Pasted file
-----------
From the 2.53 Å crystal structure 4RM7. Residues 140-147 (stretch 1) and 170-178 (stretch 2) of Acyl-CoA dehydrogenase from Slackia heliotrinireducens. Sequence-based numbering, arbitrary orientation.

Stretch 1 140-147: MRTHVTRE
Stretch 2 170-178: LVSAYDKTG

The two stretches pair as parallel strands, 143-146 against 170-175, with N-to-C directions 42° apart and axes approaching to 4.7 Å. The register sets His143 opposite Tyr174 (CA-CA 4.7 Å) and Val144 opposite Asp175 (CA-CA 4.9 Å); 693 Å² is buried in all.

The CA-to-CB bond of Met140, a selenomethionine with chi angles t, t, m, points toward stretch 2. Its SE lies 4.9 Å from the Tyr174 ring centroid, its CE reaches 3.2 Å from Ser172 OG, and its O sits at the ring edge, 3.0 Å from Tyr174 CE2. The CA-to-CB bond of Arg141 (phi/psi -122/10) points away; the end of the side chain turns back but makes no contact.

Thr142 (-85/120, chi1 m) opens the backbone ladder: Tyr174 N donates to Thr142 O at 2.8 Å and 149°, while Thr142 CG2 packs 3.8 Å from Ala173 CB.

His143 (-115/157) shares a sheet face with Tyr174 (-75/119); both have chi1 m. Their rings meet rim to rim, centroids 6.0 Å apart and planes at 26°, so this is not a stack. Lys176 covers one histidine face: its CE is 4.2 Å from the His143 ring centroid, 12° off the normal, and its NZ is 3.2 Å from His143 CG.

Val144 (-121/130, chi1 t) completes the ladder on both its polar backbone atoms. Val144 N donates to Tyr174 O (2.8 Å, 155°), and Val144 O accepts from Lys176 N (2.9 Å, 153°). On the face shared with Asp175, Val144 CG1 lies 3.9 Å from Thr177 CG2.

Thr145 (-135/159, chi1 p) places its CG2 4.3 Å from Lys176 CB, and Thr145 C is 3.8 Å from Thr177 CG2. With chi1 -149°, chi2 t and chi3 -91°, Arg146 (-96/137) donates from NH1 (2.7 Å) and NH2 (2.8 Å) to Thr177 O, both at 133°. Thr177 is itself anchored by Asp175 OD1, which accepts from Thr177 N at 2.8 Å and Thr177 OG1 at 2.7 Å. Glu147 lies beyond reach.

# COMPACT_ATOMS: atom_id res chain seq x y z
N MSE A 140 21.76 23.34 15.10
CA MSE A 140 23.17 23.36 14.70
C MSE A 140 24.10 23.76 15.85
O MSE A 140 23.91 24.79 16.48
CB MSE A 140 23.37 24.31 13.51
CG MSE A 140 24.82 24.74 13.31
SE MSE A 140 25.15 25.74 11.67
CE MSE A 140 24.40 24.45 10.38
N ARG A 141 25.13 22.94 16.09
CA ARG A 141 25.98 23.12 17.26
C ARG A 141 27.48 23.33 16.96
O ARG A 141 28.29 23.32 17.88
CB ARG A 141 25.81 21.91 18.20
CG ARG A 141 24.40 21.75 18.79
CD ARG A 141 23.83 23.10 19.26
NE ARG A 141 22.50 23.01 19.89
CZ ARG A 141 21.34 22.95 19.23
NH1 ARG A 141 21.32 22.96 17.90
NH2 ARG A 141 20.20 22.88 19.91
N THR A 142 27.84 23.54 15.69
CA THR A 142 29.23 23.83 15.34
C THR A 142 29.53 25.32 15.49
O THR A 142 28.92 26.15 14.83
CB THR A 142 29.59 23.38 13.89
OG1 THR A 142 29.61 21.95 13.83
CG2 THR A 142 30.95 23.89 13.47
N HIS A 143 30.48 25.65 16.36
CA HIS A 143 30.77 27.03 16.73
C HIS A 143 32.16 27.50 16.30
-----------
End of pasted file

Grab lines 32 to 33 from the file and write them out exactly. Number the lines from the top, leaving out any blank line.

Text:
C THR A 142 29.53 25.32 15.49
O THR A 142 28.92 26.15 14.83